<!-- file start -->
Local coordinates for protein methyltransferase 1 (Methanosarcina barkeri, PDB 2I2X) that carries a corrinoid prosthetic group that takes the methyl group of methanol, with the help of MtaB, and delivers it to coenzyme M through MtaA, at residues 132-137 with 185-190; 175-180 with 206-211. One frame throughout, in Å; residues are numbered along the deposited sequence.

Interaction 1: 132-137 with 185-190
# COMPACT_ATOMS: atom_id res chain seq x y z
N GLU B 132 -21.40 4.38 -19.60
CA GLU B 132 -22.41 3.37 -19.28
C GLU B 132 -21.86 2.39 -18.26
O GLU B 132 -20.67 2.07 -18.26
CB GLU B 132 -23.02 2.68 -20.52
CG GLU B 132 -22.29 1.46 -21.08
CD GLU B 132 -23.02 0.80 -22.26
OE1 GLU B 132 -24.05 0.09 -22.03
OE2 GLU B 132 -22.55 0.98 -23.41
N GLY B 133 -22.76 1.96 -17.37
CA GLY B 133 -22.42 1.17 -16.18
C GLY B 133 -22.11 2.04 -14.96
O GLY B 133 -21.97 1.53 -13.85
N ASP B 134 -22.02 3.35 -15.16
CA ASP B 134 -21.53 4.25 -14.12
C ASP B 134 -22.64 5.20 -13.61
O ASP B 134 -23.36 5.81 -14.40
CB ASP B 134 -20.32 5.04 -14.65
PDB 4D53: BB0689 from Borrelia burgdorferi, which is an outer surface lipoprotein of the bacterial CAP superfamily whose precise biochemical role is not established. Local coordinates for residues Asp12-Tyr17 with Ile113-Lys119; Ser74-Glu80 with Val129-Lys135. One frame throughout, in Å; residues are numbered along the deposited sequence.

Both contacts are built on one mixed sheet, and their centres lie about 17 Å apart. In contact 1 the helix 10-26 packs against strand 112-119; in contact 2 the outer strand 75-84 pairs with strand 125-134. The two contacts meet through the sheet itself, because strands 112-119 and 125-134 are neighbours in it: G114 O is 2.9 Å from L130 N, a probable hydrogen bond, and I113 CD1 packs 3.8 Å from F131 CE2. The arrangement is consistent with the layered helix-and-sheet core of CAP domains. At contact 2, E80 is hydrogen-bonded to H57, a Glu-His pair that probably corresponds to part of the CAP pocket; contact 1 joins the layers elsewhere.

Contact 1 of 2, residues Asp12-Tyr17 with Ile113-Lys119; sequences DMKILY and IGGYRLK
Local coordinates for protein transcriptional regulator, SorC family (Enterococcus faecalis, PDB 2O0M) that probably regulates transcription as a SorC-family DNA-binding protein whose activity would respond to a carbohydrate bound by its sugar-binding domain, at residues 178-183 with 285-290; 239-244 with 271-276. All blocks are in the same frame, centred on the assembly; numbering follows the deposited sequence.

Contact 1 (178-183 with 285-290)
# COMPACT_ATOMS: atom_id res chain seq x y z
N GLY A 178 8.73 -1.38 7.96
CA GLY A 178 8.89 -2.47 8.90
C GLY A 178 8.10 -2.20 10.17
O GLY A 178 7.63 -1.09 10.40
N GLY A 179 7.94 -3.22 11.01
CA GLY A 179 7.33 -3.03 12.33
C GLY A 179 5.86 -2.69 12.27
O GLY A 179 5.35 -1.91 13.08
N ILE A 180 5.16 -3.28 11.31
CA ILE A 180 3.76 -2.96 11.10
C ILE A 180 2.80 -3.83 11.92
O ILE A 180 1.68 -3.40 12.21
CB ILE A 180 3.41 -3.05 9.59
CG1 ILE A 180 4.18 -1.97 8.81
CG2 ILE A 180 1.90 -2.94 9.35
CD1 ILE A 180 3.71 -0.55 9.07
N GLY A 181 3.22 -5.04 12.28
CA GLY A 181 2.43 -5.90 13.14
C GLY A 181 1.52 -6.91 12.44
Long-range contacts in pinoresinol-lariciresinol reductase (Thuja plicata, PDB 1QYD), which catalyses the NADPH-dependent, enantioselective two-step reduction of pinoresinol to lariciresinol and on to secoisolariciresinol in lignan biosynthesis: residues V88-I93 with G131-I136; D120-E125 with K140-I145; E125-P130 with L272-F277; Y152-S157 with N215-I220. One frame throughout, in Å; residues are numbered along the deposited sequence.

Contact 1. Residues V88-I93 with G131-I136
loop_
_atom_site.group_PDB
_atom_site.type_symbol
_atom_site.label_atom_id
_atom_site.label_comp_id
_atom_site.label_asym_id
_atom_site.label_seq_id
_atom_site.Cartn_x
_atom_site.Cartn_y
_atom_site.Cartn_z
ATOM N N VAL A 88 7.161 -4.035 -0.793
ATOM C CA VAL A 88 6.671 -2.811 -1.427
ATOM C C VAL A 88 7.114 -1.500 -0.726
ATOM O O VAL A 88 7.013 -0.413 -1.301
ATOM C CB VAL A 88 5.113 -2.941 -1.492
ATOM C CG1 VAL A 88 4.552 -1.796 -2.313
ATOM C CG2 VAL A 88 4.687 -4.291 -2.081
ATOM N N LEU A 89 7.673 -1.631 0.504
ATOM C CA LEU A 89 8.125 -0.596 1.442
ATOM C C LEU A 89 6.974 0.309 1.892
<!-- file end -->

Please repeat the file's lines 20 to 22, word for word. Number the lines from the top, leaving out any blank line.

O ASP B 134 -23.36 5.81 -14.40
CB ASP B 134 -20.32 5.04 -14.65
PDB 4D53: BB0689 from Borrelia burgdorferi, which is an outer surface lipoprotein of the bacterial CAP superfamily whose precise biochemical role is not established. Local coordinates for residues Asp12-Tyr17 with Ile113-Lys119; Ser74-Glu80 with Val129-Lys135. One frame throughout, in Å; residues are numbered along the deposited sequence.